with det.pytorch.init() as train_context:
        trial = MyTrial(train_context)
        trainer = det.pytorch.Trainer(trial, train_context)
+           checkpoint_period=pytorch.Batch(100),
+           validation_period=pytorch.Batch(100),
+           checkpoint_policy="all"
+       )

if __name__ == "__main__":
    # Configure logging
    logging.basicConfig(level=logging.INFO, format=det.LOG_FORMAT)

Run Your Training Script Locally#

Run training scripts locally without submitting to a cluster or defining an experiment configuration file. Be sure to specify max_length in the .fit() call, which is used in local training mode to determine the maximum number of steps to train for.

from determined import pytorch

def main():
    with det.pytorch.init() as train_context:
        trial = MyTrial(train_context)
        trainer = det.pytorch.Trainer(trial, train_context)

if __name__ == "__main__":
    # Configure logging
    logging.basicConfig(level=logging.INFO, format=det.LOG_FORMAT)

You can run this Python script directly (python3, or in a Jupyter notebook. This code will train for one epoch, and checkpoint and validate every 100 batches.

Local Distributed Training#

Local training can utilize multiple GPUs on a single node with a few modifications to the above code. Both Horovod and PyTorch Distributed backends are supported.

 def main():
+     # Initialize distributed backend before pytorch.init()
+     dist.init_process_group(backend="gloo|nccl")
+     # Set flag used by internal PyTorch training loop
+     os.environ["USE_TORCH_DISTRIBUTED"] = "true"
+     # Initialize DistributedContext
      with det.pytorch.init(
+       distributed=core.DistributedContext.from_torch_distributed()
      ) as train_context:
          trial = MyTrial(train_context)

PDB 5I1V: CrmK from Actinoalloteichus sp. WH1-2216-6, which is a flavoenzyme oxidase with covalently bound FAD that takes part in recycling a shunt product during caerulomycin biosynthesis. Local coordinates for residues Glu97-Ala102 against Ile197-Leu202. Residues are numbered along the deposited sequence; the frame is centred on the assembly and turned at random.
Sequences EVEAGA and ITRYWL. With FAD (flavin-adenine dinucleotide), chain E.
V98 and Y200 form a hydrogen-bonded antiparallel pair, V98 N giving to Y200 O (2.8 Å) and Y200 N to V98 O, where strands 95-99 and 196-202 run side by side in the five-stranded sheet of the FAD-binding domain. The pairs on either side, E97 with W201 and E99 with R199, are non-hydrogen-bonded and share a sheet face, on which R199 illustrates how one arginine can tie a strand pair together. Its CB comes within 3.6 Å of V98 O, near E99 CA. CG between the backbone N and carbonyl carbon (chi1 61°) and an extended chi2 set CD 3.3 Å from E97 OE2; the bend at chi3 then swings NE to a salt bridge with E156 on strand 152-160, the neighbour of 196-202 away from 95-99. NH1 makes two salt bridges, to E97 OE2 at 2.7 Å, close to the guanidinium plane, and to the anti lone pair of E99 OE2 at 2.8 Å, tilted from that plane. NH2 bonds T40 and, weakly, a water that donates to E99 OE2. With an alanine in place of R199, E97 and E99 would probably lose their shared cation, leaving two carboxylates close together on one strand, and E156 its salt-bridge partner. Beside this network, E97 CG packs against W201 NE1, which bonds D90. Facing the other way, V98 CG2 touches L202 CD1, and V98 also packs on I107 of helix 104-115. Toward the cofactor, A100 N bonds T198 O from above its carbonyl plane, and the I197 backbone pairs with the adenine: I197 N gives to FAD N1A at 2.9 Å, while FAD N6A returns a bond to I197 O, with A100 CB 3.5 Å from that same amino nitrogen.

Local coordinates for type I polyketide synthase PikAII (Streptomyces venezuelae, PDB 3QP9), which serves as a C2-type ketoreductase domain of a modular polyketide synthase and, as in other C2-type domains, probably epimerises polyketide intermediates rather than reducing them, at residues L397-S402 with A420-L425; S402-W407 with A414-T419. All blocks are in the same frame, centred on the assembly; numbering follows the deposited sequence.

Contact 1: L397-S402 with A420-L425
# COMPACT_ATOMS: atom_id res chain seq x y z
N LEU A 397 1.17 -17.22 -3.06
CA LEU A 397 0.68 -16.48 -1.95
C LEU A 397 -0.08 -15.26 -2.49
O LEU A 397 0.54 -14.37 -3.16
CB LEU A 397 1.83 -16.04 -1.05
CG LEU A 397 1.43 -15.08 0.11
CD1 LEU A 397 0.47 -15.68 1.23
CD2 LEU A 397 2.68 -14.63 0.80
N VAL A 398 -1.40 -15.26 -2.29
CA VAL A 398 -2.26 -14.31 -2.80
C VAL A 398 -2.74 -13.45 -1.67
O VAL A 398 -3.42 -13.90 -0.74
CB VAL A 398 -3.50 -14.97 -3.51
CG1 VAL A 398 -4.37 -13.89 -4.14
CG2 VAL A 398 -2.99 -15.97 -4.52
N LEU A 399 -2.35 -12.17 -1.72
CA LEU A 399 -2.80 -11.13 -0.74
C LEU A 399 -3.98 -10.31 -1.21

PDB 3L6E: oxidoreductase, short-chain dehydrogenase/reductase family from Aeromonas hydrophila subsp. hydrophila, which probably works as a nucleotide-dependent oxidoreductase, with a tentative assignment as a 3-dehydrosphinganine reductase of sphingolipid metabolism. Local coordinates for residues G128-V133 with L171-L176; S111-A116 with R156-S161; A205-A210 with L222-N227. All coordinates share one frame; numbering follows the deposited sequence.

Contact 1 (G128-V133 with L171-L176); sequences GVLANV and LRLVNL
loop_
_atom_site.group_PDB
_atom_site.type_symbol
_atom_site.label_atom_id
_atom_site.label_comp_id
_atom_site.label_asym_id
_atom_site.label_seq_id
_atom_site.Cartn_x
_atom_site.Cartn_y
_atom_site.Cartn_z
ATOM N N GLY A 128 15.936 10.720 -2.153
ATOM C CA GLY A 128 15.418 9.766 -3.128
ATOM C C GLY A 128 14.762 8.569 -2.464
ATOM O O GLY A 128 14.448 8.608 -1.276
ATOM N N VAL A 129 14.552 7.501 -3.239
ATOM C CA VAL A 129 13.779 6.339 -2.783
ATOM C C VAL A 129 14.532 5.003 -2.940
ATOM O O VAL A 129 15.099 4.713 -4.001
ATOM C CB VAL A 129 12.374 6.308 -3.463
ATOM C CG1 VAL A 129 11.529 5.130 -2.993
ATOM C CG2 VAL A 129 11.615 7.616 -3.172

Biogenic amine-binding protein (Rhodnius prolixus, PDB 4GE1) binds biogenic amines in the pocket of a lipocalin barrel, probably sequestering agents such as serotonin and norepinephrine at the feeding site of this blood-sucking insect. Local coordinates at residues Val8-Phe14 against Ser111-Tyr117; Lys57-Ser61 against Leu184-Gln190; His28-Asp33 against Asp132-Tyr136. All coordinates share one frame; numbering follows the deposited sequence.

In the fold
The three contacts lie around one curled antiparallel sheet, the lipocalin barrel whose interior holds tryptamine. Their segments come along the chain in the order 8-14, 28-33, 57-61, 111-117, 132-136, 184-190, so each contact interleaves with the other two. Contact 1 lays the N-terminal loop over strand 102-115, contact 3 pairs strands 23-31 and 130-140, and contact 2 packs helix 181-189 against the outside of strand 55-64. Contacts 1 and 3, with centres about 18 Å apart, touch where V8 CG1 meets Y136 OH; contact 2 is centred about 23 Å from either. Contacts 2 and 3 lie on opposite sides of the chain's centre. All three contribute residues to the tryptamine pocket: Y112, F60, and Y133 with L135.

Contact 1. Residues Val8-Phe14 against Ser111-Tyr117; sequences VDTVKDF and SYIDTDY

trainer = det.pytorch.Trainer(trial, train_context)


This code can be directly invoked with your distributed backend’s launcher: torchrun --nproc_per_node=4

Test Mode#

Trainer accepts a test_mode parameter which, if true, trains and validates your training code for only one batch, checkpoints, then exits. This is helpful for debugging code or writing automated tests around your model code.
+             test_mode=True

Prepare Your Training Code for Deploying to a Determined Cluster#

Once you are satisfied with the results of training the model locally, you submit the code to a cluster. This example allows for distributed training locally and on cluster without having to make code changes.

Example workflow of frequent iterations between local debugging and cluster deployment:

 def main():
+   local = det.get_cluster_info() is None
+   if local:
+       # Local: configure local distributed training.
+       dist.init_process_group(backend="gloo|nccl")
+       os.environ["USE_TORCH_DISTRIBUTED"] = "true"
+       distributed_context = core.DistributedContext.from_torch_distributed()
+       latest_checkpoint = None
+   else:
+       # On-cluster: Determined will automatically detect distributed context.
+       distributed_context = None
+       # On-cluster: configure the latest checkpoint for pause/resume training functionality.
+       latest_checkpoint = det.get_cluster_info().latest_checkpoint

+     with det.pytorch.init(
+       distributed=distributed_context
      ) as train_context:
          trial = MNistTrial(train_context)
          trainer = det.pytorch.Trainer(trial, train_context)

+             latest_checkpoint=latest_checkpoint,

To run Trainer API solely on-cluster, the code is much simpler:

def main():
    with det.pytorch.init() as train_context:
        trial_inst = model.MNistTrial(train_context)
        trainer = det.pytorch.Trainer(trial_inst, train_context)

Submit Your Trial for Training on Cluster#

To run your experiment on cluster, you’ll need to create an experiment configuration (YAML) file. Your experiment configuration file must contain searcher configuration and entrypoint.

name: pytorch_trainer_trial
  name: single
  metric: validation_loss
    epochs: 1
  slots_per_trial: 8
entrypoint: python3 -m determined.launch.torch_distributed python3

Submit the trial to the cluster:

det e create det.yaml .

If your training code needs to read some values from the experiment configuration, pytorch.init() accepts an exp_conf argument which allows calling context.get_experiment_config() from PyTorchTrialContext.

Loading Checkpoints#

To load a checkpoint from a checkpoint saved using Trainer, you’ll need to download the checkpoint to a file directory and use determined.pytorch.load_trial_from_checkpoint_path(). If your Trial was instantiated with arguments, you can pass them via the trial_kwargs parameter of load_trial_from_checkpoint_path.


When training on cluster, you can enable the system metrics profiler by adding a parameter to your fit() call:
+   profiling_enabled=True